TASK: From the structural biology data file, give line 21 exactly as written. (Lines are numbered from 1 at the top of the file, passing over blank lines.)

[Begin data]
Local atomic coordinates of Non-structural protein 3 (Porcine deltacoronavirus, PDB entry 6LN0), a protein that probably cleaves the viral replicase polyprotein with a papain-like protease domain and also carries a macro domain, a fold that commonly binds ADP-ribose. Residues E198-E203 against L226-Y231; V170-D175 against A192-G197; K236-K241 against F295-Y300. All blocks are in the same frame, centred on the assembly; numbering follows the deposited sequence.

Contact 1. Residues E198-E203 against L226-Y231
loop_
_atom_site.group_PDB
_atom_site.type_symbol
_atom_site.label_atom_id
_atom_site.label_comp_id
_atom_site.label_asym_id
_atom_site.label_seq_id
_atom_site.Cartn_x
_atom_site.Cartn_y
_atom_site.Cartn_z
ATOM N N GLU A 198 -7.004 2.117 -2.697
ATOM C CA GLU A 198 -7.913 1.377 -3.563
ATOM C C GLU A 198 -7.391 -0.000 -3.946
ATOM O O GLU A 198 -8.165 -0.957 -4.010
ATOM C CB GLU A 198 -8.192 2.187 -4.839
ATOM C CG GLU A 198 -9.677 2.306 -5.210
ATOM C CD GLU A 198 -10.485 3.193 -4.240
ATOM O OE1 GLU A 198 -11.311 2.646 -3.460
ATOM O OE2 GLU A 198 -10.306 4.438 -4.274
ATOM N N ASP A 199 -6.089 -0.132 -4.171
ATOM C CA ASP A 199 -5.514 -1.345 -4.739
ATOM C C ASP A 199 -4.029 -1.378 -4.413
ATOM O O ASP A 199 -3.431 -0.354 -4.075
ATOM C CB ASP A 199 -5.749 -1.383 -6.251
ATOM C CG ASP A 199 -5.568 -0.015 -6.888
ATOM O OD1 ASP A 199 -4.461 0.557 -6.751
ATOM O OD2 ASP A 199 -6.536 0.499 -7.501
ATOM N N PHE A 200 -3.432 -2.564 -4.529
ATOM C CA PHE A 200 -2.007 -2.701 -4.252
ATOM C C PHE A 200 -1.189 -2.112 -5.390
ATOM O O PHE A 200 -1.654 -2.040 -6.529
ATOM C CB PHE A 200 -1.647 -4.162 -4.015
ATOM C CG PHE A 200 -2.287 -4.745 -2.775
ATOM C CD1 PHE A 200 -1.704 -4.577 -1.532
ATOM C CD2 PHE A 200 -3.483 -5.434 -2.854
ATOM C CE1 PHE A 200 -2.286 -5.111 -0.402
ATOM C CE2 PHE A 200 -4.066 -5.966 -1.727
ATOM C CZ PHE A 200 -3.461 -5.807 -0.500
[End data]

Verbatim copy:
ATOM O OE2 GLU A 198 -10.306 4.438 -4.274